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A multi-millionaire in Cambridgeshire says he has created a ‘sleep pod’ for homeless people, which consists of two wheelie bins bolted together at the hinge.
Peter Dawe demonstrated his ‘creation’ on a video where he uses a bin lid as a pillow, before climbing in to one half of the ‘pod’ and lifting the other over his head to enclose him in it. He said he believes that it will keep homeless people dry and it only costs around £100. He added that he hoped that the idea would take off and the wheelie bin pod would be used by homeless people around the world.
Unfortunately, his creation has stirred up anger on social media and local homeless charities don’t appear to want anything to do with it. Angry users called it demeaning, and said you could buy a cheap and warm tent for the same price.
Mr Dawe admits that his design is like Marmite; some people love it and some people are horrified, telling him that ‘you can’t put homeless people in bins.’ But he maintains that all he wants is to help homeless people feel more comfortable and secure.
Next to Kidderminster, where a woman was left baffled when she saw security camera footage of a binman throwing her entire wheelie bin into a rubbish truck.
The woman noticed that one of her wheelie bins had vanished when she arrived home from work, so she checked her security camera, where she saw the refuse worker peer inside of the bin before throwing it in to the back of a refuse vehicle. She was even more confused when the worker emptied her other wheelie bin and returned it back to the roadside.
She said she was shocked and confused that someone would throw a bin away, especially as they cost £43 to replace if you buy them from the council.
She resorted to posting the video on Twitter, and tagged the council in it, asking them why the refuse worker threw away her bin.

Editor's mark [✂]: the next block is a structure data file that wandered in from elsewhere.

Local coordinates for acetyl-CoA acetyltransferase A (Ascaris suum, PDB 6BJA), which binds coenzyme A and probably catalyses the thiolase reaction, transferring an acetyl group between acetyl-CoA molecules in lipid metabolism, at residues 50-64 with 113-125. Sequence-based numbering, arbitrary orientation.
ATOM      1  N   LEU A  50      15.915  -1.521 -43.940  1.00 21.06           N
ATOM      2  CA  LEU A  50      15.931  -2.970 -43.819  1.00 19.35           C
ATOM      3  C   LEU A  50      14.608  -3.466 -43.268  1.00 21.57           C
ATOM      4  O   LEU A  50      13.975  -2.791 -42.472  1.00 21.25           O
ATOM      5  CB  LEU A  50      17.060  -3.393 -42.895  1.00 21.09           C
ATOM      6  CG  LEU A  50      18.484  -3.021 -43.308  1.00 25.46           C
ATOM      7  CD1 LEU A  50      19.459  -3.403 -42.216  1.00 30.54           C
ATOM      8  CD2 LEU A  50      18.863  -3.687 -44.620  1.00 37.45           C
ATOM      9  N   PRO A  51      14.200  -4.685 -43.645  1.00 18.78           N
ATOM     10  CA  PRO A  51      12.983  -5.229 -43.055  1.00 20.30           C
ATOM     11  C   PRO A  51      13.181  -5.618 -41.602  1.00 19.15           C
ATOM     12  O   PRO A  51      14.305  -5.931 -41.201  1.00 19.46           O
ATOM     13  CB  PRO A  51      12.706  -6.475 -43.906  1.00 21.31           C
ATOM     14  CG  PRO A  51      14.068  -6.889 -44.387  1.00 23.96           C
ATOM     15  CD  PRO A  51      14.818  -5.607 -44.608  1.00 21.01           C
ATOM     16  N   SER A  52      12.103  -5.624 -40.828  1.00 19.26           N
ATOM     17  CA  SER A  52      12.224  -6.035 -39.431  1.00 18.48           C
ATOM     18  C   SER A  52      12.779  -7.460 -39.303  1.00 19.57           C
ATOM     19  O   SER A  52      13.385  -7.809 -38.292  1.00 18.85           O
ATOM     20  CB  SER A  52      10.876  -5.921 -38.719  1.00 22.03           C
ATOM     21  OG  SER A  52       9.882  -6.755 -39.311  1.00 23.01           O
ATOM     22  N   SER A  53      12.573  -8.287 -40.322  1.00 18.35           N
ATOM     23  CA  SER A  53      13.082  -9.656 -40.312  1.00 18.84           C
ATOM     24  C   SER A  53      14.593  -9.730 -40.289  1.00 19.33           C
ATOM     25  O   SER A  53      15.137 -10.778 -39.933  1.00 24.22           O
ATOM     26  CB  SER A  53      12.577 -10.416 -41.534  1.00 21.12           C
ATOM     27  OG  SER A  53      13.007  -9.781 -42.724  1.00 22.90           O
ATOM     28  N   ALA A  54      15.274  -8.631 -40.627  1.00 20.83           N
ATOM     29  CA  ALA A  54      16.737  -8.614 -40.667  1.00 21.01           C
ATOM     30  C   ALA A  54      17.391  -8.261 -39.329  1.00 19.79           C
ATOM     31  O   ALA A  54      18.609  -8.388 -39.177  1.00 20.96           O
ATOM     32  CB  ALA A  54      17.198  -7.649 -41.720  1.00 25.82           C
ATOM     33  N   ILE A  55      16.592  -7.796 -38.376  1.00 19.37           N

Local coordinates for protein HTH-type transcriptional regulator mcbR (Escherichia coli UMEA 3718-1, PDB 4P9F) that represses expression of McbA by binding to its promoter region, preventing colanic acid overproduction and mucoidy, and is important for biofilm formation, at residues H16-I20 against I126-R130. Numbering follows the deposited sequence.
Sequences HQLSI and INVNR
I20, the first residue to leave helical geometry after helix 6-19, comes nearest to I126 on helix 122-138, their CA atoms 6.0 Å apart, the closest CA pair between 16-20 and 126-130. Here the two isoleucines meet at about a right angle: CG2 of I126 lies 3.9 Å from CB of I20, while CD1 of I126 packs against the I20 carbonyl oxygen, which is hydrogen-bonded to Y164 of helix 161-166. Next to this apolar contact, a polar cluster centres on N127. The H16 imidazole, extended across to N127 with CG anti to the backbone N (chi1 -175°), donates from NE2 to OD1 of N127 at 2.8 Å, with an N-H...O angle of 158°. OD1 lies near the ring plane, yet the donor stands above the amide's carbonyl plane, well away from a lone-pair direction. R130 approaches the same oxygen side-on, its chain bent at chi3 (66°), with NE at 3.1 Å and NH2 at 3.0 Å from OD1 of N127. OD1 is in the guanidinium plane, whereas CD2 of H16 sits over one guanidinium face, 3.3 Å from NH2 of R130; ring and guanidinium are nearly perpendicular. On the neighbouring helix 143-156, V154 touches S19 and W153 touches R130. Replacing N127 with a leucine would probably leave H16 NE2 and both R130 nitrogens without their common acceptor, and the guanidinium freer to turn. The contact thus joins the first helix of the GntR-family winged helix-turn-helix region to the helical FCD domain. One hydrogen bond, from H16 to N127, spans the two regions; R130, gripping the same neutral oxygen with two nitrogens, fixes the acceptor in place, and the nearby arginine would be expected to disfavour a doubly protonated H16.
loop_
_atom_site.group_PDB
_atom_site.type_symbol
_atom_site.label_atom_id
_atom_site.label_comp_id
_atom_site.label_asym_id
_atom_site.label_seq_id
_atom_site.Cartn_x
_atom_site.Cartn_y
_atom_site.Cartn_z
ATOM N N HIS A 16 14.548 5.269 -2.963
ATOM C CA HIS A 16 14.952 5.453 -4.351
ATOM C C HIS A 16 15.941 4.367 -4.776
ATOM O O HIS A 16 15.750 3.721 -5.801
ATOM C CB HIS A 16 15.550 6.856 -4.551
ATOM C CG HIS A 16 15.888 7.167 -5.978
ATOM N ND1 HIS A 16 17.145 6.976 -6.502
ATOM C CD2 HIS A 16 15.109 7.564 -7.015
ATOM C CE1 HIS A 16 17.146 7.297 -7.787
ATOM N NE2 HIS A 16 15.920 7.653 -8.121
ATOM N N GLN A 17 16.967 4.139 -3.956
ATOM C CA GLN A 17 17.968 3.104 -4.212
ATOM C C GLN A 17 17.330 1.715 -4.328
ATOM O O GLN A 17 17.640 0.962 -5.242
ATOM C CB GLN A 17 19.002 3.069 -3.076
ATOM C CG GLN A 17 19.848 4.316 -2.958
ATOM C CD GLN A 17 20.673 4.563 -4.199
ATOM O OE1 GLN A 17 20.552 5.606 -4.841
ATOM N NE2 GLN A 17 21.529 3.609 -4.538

The council response was that each household is only permitted to have one wheelie bin, but the woman said that she would have been fine with it if they had at least notified her rather than just throwing it away.
A spokesperson for Wyre Forest District Council said that households are only permitted to have one bin unless it has been agreed that they can have more, for example if they have a large family. He apologised that the resident wasn’t informed before the bin was removed.
And speaking of people not being happy with refuse collectors, residents in the Lyndon area of Solihull say they are fed up of refuse crews leaving wheelie bins blocking the pavements or leaving them outside the wrong house after they have been emptied. A local MP took the issue to a council meeting after numerous complaints about the way bins were being returned after collections. She raised the residents’ concerns and said that the workers’ actions were not in line with the council’s pledge to raise service standards. She added that wheelie bins left in the middle of the pavement were a particular issue for wheelchair and mobility scooter users, visually-impaired people, and people with prams or pushchairs.
Residents say they have to comply with a lot of rules around their bins yet have to go hunting for their own bin after it’s been emptied. One resident said that her bin has been left in the middle of the pavement and has also been left blocking her driveway access on more than a few occasions.
And it’s not only the workers’ handling of the bins that’s driving the residents to distraction, recycling containers are getting cracked and broken because workers are throwing them back where they were after they have been emptied rather than placing them down.
One resident said she had received an email from the council saying that supervisors would follow crews to make sure they were following proper procedures, but she said that within a few weeks, the refuse crews are just doing exactly the same again.
In response, the councillor for the environment and highways said that it was important to note that there are 9 million refuse collections in the borough every year, so it’s understandable that there are going to be occasional issues. He added that the council’s waste and recycling contractor Amy were investigating and inspecting problem routes.